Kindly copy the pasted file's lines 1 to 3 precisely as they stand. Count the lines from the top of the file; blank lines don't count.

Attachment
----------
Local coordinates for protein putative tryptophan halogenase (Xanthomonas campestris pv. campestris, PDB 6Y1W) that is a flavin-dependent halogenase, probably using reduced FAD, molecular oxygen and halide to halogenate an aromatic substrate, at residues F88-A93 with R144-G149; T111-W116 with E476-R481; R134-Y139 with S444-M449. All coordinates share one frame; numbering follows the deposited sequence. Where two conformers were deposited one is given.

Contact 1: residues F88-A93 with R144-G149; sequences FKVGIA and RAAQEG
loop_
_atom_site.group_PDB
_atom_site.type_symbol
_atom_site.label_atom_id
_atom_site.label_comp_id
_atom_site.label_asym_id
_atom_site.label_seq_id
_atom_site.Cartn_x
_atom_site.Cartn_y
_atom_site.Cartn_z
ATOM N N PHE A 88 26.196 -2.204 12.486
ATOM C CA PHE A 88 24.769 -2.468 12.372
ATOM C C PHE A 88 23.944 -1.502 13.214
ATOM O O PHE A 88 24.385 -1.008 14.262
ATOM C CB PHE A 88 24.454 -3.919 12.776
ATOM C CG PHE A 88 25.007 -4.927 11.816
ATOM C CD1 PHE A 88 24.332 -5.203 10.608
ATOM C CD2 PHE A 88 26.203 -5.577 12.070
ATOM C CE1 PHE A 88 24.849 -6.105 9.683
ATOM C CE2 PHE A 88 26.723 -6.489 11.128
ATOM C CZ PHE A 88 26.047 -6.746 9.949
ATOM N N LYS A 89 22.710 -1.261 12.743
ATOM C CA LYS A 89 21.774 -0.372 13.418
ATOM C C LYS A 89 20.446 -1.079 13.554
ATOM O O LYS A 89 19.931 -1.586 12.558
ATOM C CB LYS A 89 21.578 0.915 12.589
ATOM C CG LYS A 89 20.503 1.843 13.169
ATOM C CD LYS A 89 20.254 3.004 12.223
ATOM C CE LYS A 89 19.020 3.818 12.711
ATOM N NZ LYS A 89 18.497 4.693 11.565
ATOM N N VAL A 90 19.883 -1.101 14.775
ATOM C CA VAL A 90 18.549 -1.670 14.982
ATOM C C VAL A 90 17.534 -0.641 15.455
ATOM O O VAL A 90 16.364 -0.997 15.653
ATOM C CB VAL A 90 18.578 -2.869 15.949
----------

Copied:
Local coordinates for protein putative tryptophan halogenase (Xanthomonas campestris pv. campestris, PDB 6Y1W) that is a flavin-dependent halogenase, probably using reduced FAD, molecular oxygen and halide to halogenate an aromatic substrate, at residues F88-A93 with R144-G149; T111-W116 with E476-R481; R134-Y139 with S444-M449. All coordinates share one frame; numbering follows the deposited sequence. Where two conformers were deposited one is given.

Contact 1: residues F88-A93 with R144-G149; sequences FKVGIA and RAAQEG
loop_